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DOG. A well known domestic animal. In almost all languages this word is, a term or name of contumely or reproach. See 3 Bulst. 226; 2 Mod. 260; 1 Leo. 148; and the title action on the case for defamation in the Digests; Minsheu's Dictionary.
     2. A dog is said at common law to have no intrinsic value, and he cannot therefore be the subject of larceny. 4 Bl. Com. 236; 8 Serg. & Rawle, 571. But the owner has such property in him, that he may maintain trespass for an injury to his dog; "for a man may have property in some things which are of so base nature that no felony can be committed of them, as of a bloodhound or mastiff." 12 H. VIII. 3; 18 H. VIII. 2; 7 Co. 18 a; Com. Dig. Biens, F; 2 Bl. Com. 397; Bac. Ab. Trover, D; F. N. B. 86; Bro. Trespass, pl. 407 Hob. 283; Cro. Eliz. 125; Cro. Jac. 463 2 Bl. Rep.
     3. Dogs, if dangerous animals, may lawfully be killed, when their ferocity is known to their owner, or in self-defence 13 John. R. 312; 10 John. R. 365; and when bitten by a rabid animal, a dog may be lawfully killed by any one. 13 John. R. 312.
     4. When a dog, in consequence of his vicious habits, becomes a common nuisance, the owner may be indicted. And when he commits an injury, if the owner had a knowledge of his mischievous propensity, he is liable to an action on the case. Bull. N. P. 77; 2 Str. 1264; Lord Raym. 110. 1 B. & A. 620; 4 Camp. R. 198; 2 Esp. R. 482; 4 Cowen, 351; 6 S. & R. 36; Addis. R. 215; 1 Scam. 492 23 Wend 354; 17 Wend. 496; 4 Dev. & Batt. 146.
     5. A man has a right to keep a dog to guard his premises, but not to put him at the entrance of his house, because a person coming there on lawful business may be injured by him, and this, though there may be another entrance to the house. 4 C. & P. 297; 6 C. & P. 1. But if a dog be chained, and a visitor so incautiously go near him that he is bitten, he has no right of action against the owner. 3 Chit. Bl. 154, n. 7. Vide Animal; Knowledge; Scienter.

References in periodicals archive ?
Literary and cultural critics, he insisted, "are spotty animals, of uncertain allegiance, whose doglike attitudes are not unmixed with human weaknesses and so with complicity toward what they criticize" (Loiterature 182).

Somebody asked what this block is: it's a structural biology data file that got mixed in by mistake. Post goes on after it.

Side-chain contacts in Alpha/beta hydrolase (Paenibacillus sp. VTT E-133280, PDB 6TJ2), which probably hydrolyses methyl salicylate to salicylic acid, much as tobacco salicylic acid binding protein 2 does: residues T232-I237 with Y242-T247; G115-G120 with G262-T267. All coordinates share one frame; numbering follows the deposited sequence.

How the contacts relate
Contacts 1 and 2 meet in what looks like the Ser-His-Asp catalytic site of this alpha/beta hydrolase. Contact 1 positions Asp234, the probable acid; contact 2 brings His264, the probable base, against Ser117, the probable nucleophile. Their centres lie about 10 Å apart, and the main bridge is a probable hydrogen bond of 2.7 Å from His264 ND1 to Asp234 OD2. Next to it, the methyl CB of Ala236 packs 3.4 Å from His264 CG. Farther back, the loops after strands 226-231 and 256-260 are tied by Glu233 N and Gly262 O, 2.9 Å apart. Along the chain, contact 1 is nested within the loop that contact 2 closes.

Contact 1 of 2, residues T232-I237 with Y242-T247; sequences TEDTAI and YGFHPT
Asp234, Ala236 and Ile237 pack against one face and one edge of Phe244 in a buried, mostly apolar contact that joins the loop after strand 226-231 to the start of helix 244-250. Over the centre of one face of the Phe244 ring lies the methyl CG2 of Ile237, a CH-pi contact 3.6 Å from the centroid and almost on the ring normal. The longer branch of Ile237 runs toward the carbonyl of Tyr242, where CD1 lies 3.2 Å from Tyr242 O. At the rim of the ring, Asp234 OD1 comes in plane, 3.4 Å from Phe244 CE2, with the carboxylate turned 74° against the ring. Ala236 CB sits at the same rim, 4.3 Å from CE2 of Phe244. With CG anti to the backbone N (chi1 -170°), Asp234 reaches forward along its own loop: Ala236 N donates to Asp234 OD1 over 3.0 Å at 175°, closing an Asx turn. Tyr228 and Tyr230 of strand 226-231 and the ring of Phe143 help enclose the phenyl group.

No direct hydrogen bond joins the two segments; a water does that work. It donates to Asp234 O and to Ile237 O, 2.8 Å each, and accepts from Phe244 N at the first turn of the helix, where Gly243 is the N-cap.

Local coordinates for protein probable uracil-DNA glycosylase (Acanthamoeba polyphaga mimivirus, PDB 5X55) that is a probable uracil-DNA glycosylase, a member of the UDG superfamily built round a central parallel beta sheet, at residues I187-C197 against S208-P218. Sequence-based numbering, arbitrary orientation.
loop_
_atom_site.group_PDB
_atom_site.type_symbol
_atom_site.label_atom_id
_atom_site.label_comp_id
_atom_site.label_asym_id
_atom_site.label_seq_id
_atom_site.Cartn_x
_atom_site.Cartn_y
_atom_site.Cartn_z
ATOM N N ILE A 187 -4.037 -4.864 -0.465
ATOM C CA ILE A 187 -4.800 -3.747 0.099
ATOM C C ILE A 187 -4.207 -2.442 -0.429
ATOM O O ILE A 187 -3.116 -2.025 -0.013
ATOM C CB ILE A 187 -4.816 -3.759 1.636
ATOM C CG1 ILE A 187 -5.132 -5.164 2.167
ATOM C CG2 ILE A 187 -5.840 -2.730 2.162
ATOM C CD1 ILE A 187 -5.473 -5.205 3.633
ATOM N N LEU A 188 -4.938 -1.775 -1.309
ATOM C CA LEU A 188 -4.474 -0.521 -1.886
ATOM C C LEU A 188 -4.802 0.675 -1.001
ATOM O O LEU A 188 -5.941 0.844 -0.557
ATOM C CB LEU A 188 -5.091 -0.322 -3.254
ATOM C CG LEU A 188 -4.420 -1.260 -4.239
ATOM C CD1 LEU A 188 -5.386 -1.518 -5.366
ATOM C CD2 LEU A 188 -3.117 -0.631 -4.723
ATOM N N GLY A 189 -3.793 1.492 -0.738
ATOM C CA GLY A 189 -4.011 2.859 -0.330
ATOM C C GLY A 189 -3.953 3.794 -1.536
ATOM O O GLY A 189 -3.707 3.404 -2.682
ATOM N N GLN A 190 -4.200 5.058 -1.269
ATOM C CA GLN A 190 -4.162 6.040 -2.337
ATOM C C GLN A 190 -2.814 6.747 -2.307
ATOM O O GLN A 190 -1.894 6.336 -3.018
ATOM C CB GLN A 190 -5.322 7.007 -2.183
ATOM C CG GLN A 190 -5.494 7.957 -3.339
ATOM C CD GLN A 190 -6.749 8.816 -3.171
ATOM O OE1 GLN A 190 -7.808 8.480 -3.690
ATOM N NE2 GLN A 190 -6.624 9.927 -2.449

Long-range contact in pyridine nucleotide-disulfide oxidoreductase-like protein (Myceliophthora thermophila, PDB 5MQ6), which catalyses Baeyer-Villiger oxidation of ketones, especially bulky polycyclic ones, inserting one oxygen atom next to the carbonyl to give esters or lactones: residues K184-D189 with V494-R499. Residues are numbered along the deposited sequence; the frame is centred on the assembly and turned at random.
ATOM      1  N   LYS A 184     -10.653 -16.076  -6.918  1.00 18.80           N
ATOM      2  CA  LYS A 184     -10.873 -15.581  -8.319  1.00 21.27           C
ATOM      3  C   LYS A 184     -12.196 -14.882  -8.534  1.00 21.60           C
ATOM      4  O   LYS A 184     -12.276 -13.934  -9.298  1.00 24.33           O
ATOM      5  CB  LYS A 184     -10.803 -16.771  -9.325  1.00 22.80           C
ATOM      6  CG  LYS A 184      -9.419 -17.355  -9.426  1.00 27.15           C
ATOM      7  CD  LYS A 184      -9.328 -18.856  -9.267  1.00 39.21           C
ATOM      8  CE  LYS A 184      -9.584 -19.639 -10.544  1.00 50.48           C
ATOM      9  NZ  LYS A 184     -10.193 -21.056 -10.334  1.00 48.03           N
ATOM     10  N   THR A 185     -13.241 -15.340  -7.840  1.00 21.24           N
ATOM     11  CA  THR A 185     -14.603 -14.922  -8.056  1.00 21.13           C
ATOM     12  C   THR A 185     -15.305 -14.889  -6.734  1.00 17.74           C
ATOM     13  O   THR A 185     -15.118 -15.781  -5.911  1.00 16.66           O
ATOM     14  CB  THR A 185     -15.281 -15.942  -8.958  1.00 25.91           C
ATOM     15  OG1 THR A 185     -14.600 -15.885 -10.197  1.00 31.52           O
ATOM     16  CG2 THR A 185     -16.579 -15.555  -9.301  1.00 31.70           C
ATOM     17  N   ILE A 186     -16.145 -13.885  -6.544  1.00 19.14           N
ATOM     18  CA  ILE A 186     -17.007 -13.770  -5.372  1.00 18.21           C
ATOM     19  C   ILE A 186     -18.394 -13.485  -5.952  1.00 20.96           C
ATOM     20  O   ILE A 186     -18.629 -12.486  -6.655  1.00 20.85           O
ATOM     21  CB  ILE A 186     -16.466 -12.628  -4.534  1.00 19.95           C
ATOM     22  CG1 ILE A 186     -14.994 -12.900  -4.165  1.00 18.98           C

There's never a sense of these authors "slumming" in genre fiction simply because they can, or because they were solicited for an anthology contribution; the stories are what they need to be, and if that involves a doglike alien's wordless meeting with a shepherd, so be it.
(65) Furthermore, insofar as the Beasts method of attack recalls the cannibal nation and the hungrily doglike brigands, and its wounds resemble the effects of love in this and other poems, the monster relates not only to slander but also to the desires linked in Book VI to Petrarchan poetics.
Archaeologists have unearthed fossils from doglike animals in both Europe and Siberia that date to more than 30,000 years ago.
The earliest known doglike fossils come from Europe.
Periods of the Mesozoic Era Examples of Dinosaurs PERIOD From That Period Description Triassic The doglike, meat-eating The first dinosaurs Cynognothus; the long- appeared near the 251 million to necked, plant-eating end of this period.
(1) Describing "The Gold-Bug" as offering a "beatific vision of slavery," Leonard Cassuto describes Jupiter as "a typical Sambo: a laughing and japing comic figure whose doglike devotion is matched only by his stupidity" (160).
Portability is key for the man who has the "doglike task" of finding Dubuque's dropouts, ages 16 to 21, and convincing them to enter alternative and/or post-secondary education.
(13) Huxley's work on a species of cynocephalus (apes with doglike heads) in his seminal Man's Place in Nature (1863) synthesized the human's anatomical function with that of the dog (Figure 2) most explicitly in its representation of a seemingly genuine hybrid between human's closest animal relative (the ape) and the canine (the animal long considered as "man's best friend").
He is thus a hero of the oxymoronic type proper to that poetic mode: typically a "noble simpleton, mature child, [or] doglike human" who seeks "control over the universe via omnipotent modes of thought" (1147).
Timang means 'tiger' and this is the name of a very powerful protective spirit mostly depicted as a doglike animal.
We find out from their conversation, accompanied by markedly doglike behavior, that they await a competitive exam that will decide who will win the K7 collar and join an elite antiterrorist brigade.